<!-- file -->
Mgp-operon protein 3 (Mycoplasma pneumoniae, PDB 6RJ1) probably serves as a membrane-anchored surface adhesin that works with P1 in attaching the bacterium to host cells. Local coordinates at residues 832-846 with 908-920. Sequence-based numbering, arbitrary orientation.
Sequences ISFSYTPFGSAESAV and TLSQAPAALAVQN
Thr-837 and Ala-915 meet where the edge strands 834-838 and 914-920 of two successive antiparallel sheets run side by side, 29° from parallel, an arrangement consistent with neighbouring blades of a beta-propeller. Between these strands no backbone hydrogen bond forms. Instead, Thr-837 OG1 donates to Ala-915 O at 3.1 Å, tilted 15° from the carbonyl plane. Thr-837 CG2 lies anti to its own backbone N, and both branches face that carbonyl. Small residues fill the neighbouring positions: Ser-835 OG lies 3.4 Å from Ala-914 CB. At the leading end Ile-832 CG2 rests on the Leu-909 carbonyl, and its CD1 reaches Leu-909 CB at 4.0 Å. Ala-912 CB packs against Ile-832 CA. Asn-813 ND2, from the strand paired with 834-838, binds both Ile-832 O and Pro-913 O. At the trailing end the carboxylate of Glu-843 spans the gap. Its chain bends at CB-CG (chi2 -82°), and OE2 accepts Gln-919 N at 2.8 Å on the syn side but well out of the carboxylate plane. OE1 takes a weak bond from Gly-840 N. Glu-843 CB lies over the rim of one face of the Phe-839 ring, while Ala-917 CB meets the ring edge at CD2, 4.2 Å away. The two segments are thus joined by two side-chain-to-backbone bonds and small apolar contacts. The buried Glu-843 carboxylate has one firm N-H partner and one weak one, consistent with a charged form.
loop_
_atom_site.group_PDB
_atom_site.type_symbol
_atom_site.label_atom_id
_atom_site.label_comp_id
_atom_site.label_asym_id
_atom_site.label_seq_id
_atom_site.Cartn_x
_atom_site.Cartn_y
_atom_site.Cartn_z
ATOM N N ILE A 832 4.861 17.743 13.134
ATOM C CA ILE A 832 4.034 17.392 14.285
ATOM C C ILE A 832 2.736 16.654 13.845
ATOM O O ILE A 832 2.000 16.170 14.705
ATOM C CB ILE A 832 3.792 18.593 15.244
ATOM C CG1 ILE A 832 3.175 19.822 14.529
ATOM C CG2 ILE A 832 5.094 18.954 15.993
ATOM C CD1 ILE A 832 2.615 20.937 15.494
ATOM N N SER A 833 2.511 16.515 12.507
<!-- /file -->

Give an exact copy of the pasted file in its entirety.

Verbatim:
Mgp-operon protein 3 (Mycoplasma pneumoniae, PDB 6RJ1) probably serves as a membrane-anchored surface adhesin that works with P1 in attaching the bacterium to host cells. Local coordinates at residues 832-846 with 908-920. Sequence-based numbering, arbitrary orientation.
Sequences ISFSYTPFGSAESAV and TLSQAPAALAVQN
Thr-837 and Ala-915 meet where the edge strands 834-838 and 914-920 of two successive antiparallel sheets run side by side, 29° from parallel, an arrangement consistent with neighbouring blades of a beta-propeller. Between these strands no backbone hydrogen bond forms. Instead, Thr-837 OG1 donates to Ala-915 O at 3.1 Å, tilted 15° from the carbonyl plane. Thr-837 CG2 lies anti to its own backbone N, and both branches face that carbonyl. Small residues fill the neighbouring positions: Ser-835 OG lies 3.4 Å from Ala-914 CB. At the leading end Ile-832 CG2 rests on the Leu-909 carbonyl, and its CD1 reaches Leu-909 CB at 4.0 Å. Ala-912 CB packs against Ile-832 CA. Asn-813 ND2, from the strand paired with 834-838, binds both Ile-832 O and Pro-913 O. At the trailing end the carboxylate of Glu-843 spans the gap. Its chain bends at CB-CG (chi2 -82°), and OE2 accepts Gln-919 N at 2.8 Å on the syn side but well out of the carboxylate plane. OE1 takes a weak bond from Gly-840 N. Glu-843 CB lies over the rim of one face of the Phe-839 ring, while Ala-917 CB meets the ring edge at CD2, 4.2 Å away. The two segments are thus joined by two side-chain-to-backbone bonds and small apolar contacts. The buried Glu-843 carboxylate has one firm N-H partner and one weak one, consistent with a charged form.
loop_
_atom_site.group_PDB
_atom_site.type_symbol
_atom_site.label_atom_id
_atom_site.label_comp_id
_atom_site.label_asym_id
_atom_site.label_seq_id
_atom_site.Cartn_x
_atom_site.Cartn_y
_atom_site.Cartn_z
ATOM N N ILE A 832 4.861 17.743 13.134
ATOM C CA ILE A 832 4.034 17.392 14.285
ATOM C C ILE A 832 2.736 16.654 13.845
ATOM O O ILE A 832 2.000 16.170 14.705
ATOM C CB ILE A 832 3.792 18.593 15.244
ATOM C CG1 ILE A 832 3.175 19.822 14.529
ATOM C CG2 ILE A 832 5.094 18.954 15.993
ATOM C CD1 ILE A 832 2.615 20.937 15.494
ATOM N N SER A 833 2.511 16.515 12.507